Why Should I Care About Table Formats Like Apache Iceberg?

Apache Iceberg has been the focus of a lot of discussions recently on the topic of turning data lakes into data lakehouses and reducing the data warehouse footprint. Mainly this has been in response to many issues with modern data warehouses, including:

To better understand how Apache Iceberg can be the solution, let’s first examine the problem.

Understanding the Status Quo

In traditional architecture, you follow a particular pattern:

When following this pattern you run into many of the problems with data warehouses mentioned earlier:

You can address these challenges by running all your data warehouse workloads directly on your data lake to minimize the data warehouse footprint. 

For this to happen, an abstraction layer is needed that allows for tooling to see the sea of files stored in the data lake as traditional tables. Note this is something data warehouses also do, but is hidden underneath proprietary layers. 

To solve this problem the original table format for data lake 1.0 was created via the Apache Hive project but came with several challenges:

These challenges resulted in the inability of the data lake to fulfill the desire to replace the data warehouse.

A better solution was needed to enable these workloads to be run on the data lake.

Two Birds, One Stone

In the status quo, you get different benefits from your data lake and data warehouse. The data lakehouse provides the benefits of both worlds:

Data lakehouse architecture mitigates the cons of both data lakes and data warehouses and combines the pros:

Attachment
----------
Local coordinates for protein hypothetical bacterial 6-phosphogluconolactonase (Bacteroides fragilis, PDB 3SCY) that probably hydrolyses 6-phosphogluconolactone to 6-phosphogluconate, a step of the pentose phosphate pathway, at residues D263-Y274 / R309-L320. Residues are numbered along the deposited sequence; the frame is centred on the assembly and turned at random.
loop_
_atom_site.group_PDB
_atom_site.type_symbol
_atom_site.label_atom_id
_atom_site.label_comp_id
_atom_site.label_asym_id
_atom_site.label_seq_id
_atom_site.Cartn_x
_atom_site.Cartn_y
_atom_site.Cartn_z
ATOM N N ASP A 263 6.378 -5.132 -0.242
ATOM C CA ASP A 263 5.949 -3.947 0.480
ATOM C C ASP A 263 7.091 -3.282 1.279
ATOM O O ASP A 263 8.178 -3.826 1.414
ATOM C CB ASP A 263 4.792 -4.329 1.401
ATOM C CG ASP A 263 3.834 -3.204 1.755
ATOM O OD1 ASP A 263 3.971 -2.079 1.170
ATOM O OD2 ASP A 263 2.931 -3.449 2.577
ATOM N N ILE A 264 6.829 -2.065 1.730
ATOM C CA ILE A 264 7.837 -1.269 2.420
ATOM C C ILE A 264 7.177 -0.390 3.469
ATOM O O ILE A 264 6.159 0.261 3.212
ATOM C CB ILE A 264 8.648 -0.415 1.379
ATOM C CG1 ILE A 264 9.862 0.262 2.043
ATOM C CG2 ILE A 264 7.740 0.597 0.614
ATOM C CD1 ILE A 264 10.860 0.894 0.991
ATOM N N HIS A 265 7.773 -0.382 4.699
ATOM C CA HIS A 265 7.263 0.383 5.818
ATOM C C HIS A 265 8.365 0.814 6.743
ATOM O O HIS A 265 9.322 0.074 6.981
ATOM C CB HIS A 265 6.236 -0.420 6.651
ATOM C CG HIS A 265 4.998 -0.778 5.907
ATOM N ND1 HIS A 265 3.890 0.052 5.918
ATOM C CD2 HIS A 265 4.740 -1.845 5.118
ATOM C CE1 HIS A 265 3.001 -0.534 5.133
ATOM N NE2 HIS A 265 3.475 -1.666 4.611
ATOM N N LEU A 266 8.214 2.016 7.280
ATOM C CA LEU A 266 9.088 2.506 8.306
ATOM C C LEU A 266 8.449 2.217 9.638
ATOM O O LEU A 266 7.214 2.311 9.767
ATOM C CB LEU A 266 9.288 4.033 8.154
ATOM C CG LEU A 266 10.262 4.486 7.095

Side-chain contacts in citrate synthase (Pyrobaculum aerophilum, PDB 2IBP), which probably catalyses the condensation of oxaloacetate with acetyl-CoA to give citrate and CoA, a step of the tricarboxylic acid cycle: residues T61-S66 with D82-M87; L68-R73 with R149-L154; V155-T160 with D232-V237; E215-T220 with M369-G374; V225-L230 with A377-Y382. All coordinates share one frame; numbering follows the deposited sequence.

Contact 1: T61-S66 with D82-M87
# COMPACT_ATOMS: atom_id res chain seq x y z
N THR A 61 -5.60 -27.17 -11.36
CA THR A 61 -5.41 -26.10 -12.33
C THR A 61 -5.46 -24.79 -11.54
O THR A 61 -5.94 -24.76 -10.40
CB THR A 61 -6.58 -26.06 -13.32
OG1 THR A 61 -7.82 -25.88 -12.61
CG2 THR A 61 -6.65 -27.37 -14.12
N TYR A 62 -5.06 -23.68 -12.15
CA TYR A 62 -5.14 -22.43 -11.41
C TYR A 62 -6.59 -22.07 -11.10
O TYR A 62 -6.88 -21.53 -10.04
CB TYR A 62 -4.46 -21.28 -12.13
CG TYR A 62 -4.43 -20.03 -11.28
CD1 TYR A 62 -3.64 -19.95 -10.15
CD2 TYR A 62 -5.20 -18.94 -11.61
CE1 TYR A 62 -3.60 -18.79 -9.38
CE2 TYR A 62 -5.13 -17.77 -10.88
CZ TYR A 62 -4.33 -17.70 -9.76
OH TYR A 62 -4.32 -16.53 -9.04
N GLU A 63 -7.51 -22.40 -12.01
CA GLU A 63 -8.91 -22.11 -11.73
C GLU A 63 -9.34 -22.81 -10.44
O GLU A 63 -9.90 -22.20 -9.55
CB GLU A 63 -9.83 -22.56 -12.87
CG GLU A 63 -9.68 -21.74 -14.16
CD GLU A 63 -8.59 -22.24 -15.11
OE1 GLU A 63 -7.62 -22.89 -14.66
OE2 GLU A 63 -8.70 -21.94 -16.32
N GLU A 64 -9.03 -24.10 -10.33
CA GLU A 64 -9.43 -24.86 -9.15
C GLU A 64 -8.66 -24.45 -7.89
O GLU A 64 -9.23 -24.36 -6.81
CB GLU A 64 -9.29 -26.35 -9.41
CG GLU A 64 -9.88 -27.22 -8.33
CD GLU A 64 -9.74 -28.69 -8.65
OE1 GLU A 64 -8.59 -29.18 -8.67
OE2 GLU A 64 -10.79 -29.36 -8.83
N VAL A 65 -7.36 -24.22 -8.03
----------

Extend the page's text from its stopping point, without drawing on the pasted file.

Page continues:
So you want to implement a data lakehouse, but the Hive table format doesn’t allow you to achieve the promise of a data lakehouse. This is where Apache Iceberg becomes the key piece in your data architecture.

Apache Iceberg is a table format that addresses the challenges with Hive tables, allowing for capabilities like ACID transactions, time-travel, and table evolution, truly enabling those warehouse-like features in a data lakehouse. By making a data lakehouse possible and practical, you can now begin to eliminate many of the problems with the traditional approach.

The Tip of the Iceberg

Apache Iceberg isn’t the only table format competing to be the cornerstone of the modern data lakehouse, although Apache Iceberg has a lot of unique value propositions:

Project Nessie is an open-source project that provides catalog versioning, providing Git-like capabilities for Apache Iceberg tables that enables patterns like isolating ETL work and multi-table transactions (committing changes to multiple tables simultaneously).


Reducing your data warehouse footprint with an Apache Iceberg-based data lakehouse will open up your data to best-in-breed tools, reduce redundant storage/compute costs, and enable cutting-edge features like partition evolution/catalog branching to enhance your data architecture. 

In the past, the Hive table format did not go far enough to make this a reality, but today Apache Iceberg offers robust features and performance for querying and manipulating your data on the lake. 

Now is the time to turn your data lake into a data lakehouse and start seeing the time to insight shrink along with your data warehouse costs.

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